Bangladesh suffered widespread damage as a result of Cyclone Amphan. Yet the Sundarbans mangrove forest acted as a natural barrier protecting the country from further destruction, as it has done countless times before.
5 environmental challenges to be faced with sustainable behaviours
Here are the top 5 most important environmental challenges for sustainability that only those who adopt sustainable behaviours can face.
All human activities have a negative impact on the Earth. We consume more resources than the Planet can offer. To meet the increasing demand of raw materials, we damage the ecosystems with intensive and polluting practices. The future of human beings depends on the decisions the society and governments are making now. These decisions are also influenced by the daily choices of every single person.
To tackle the Earth’s problems, all men and women have to commit themselves to protect the world natural heritage. Conscious societies should use technology, innovations and cooperation to change the development trend towards a sustainable growth respectful of the environment.
The UN declared 17th June World Day to Combat Desertification to promote public awareness on climate change through some practices to contain soil drying up. Desertification can be tackled by choosing food products from sustainable agriculture, i.e. from those regions of the world where the land is not cultivated intensively or with one-crop systems, which are harmful to the soil, aquifers and can cause deforestation. Farming practices based on circular economy, i.e. those that return the nutrients used during the farming process to the land and organic farming should replace industrialised mass production. Being aware of the environmental impact of the food we eat and reading food labels is necessary to fight the spread of environmentally damaging practices every day.
Soil exploitation and overbuilding
The concrete is harmful to the land. Because of human activities including pulluting farming practices, soil contamination, building and infrastructure construction, farming soils are damaged and impervious. All of us can limit the effects of soil exploitation. For example, by not buying a new house, thus avoiding to incentivise the urbanisation of farming or natural fields. Restoring an already existing house, according to current regulations on energy efficiency, has a lower environmental impact on the soil and subsoil than buying a new one.
One-third of all food produced worldwide is wasted: a part is lost during the processing, a part is thrown away by consumers. 1.3 billion tonnes of edible food is wasted annually. It is necessary to adopt a sustainable lifestyle, respectful of the resources the Planet gives us in order to face poverty and food insecurity. Buying the appropriate amount of food products for the family members, using leftovers to prepare new meals, choosing supermarkets that donate the food about to go bad are a few solution to the problem. France chose to oblige supermarkets to donate the food about to go bad to non-profit organisations.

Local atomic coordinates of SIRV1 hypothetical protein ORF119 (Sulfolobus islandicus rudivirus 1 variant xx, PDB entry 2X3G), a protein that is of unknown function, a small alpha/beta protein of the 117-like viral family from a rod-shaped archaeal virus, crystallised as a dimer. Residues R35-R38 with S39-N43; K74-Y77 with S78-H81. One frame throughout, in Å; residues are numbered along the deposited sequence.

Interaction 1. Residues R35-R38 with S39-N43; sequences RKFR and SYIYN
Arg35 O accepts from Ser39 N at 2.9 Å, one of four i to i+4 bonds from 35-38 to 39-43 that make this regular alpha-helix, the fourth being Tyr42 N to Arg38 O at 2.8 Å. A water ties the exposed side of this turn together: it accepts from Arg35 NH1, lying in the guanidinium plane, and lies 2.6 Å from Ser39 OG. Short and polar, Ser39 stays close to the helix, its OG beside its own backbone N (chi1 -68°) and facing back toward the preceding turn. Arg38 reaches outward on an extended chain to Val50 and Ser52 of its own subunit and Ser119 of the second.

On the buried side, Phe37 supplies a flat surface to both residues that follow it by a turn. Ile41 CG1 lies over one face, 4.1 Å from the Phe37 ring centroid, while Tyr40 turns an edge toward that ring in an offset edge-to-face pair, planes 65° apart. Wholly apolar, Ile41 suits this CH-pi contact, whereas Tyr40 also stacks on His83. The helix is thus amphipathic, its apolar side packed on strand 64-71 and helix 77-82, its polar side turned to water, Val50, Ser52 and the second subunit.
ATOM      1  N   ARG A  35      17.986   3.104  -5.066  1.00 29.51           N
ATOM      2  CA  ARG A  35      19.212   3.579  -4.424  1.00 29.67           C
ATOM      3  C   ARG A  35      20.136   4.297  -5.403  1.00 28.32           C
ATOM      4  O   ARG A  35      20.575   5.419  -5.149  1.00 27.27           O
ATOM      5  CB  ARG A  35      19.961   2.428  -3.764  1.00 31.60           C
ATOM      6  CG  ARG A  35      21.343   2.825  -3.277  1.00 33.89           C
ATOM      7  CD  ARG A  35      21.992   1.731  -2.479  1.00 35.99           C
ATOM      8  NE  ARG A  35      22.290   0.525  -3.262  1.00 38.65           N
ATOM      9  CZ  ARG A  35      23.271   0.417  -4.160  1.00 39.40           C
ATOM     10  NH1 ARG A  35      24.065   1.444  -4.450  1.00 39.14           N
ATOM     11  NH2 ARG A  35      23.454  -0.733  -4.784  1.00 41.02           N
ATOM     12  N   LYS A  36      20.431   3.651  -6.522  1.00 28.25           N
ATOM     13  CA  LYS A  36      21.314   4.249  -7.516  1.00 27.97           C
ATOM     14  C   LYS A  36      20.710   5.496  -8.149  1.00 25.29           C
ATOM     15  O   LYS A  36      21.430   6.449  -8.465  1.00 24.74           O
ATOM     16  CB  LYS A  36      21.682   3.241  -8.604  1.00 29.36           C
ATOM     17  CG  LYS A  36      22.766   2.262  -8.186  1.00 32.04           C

Loss of biodiversity
To protect biodiversity it is important to know that there are thousands of plant species that can be cultivated in a sustainable way. Respecting biodiversity also means choosing and recognising seasonal fruits and vegetables. That’s why reading up on food properties, on the way in which they were produced and making sure that they are all from a short supply chain is so important. Another way to protect biodiversity is getting to know and support national parks and reserves.
The means of transport we use in our everyday journeys are one of the major causes of air pollution and CO2 emissions. Opting for a sustainable way of moving and choosing to meet the energy demand through innovative technologies powered by clean energy is one of the first things aware people should do. Fossil fuels are things of the past. As for mobility, these polluting sources have been replaced by the hybrid and the more innovative hydrogen technology in public transports as well as private vehicles. If the scarcity of refuelling stations prevented the spread of cars fuelled with alternative sources, the development of smart grids, the network of electricity and hydrogen supply, is the most appropriate solution towards sustainable mobility.
A historic win for the Ashaninka of Brazil as they receive compensation for deforestation on their land
On top of a 2.4 million dollar compensation, the indigenous Ashaninka people will receive an official apology from the companies who deforested their lands in the 1980s.
The tapir was reintroduced into Brazil’s Atlantic Forest, the country’s most at-risk ecosystem. The species can play a key role in the forest’s recovery.
Forests are home to 80 per cent of the world’s terrestrial biodiversity. This year’s International Day of Forests highlights the urgent changes needed to save them.
After a legal battle that lasted two years, Indonesia’s Supreme Court has revoked the permit to mine for coal in the forests of South Kalimantan in Borneo.
The list of human and animal victims of the Australia wildfires keeps growing – one species might already have gone extinct – as the smoke even reaches South America.
Areas where the FARC guerrilla used to hold power in Colombia have faced record deforestation. Farmers cut down trees, burn land and plant grass for cows. Because, “what else can we do for a living here in the Colombian Amazon”? An intimate report from the heart of the felled forest in Caquetá.
Refusing the anthropocentric vision and respecting the laws of ecology is the only way to safeguard the future of our and all other species, Sea Shepherd President Paul Watson argues in this op-ed.
The 2019 edition of International Mountain Day is “Mountains matter for youth”, highlighting the need to bring young people back to highland areas to take care of their cultural and natural resources.